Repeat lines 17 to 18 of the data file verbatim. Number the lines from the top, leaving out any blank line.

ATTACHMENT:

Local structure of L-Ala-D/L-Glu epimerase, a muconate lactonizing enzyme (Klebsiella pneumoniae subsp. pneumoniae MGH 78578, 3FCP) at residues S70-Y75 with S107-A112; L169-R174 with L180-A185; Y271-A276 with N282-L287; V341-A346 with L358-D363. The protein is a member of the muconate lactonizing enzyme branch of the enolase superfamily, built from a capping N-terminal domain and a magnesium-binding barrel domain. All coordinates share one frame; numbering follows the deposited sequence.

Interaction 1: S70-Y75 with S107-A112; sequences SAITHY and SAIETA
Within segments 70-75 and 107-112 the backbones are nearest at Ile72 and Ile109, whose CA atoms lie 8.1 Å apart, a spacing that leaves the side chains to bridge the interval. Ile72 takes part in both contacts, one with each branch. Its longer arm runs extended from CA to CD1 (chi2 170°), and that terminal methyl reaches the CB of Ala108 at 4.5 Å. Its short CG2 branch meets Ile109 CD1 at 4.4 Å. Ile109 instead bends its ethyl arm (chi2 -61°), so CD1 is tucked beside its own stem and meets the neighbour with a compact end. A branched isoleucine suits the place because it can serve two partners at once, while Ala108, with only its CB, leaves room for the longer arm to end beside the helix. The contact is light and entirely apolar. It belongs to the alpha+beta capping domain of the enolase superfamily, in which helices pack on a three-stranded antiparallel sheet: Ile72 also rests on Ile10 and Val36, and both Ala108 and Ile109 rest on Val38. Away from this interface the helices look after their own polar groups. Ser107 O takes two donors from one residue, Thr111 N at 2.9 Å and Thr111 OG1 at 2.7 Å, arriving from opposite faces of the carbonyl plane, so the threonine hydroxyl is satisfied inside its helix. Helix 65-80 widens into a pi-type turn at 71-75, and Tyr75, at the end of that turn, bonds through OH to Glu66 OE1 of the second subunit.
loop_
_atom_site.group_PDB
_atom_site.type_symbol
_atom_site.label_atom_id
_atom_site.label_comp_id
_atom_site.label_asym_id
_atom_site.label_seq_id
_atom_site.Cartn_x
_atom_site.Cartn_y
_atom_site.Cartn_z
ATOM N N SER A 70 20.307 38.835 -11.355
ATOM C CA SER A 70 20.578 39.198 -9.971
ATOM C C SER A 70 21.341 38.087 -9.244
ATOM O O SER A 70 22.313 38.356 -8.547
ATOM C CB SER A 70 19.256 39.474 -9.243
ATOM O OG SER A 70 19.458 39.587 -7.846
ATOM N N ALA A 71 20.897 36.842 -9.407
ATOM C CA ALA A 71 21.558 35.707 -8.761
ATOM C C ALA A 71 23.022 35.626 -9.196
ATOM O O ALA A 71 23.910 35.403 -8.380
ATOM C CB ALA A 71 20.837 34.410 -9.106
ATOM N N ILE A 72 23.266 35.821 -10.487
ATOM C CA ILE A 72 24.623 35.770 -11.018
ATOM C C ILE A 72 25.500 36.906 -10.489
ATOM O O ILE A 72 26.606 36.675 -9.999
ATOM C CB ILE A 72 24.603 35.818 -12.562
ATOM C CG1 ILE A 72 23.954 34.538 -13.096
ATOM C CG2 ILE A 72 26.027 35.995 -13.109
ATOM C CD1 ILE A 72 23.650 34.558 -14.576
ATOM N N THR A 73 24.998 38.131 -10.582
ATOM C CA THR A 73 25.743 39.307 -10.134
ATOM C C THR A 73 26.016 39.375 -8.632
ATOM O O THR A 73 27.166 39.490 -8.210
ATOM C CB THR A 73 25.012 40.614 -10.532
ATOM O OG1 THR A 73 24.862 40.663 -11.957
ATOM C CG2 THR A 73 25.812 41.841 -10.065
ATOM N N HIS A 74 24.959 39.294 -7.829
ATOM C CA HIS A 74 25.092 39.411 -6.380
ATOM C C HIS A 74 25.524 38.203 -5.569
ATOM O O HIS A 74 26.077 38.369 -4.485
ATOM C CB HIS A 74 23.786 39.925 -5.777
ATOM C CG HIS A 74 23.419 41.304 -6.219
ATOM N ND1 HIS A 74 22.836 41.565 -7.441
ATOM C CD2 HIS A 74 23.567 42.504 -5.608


ATOM O O SER A 70 22.313 38.356 -8.547
ATOM C CB SER A 70 19.256 39.474 -9.243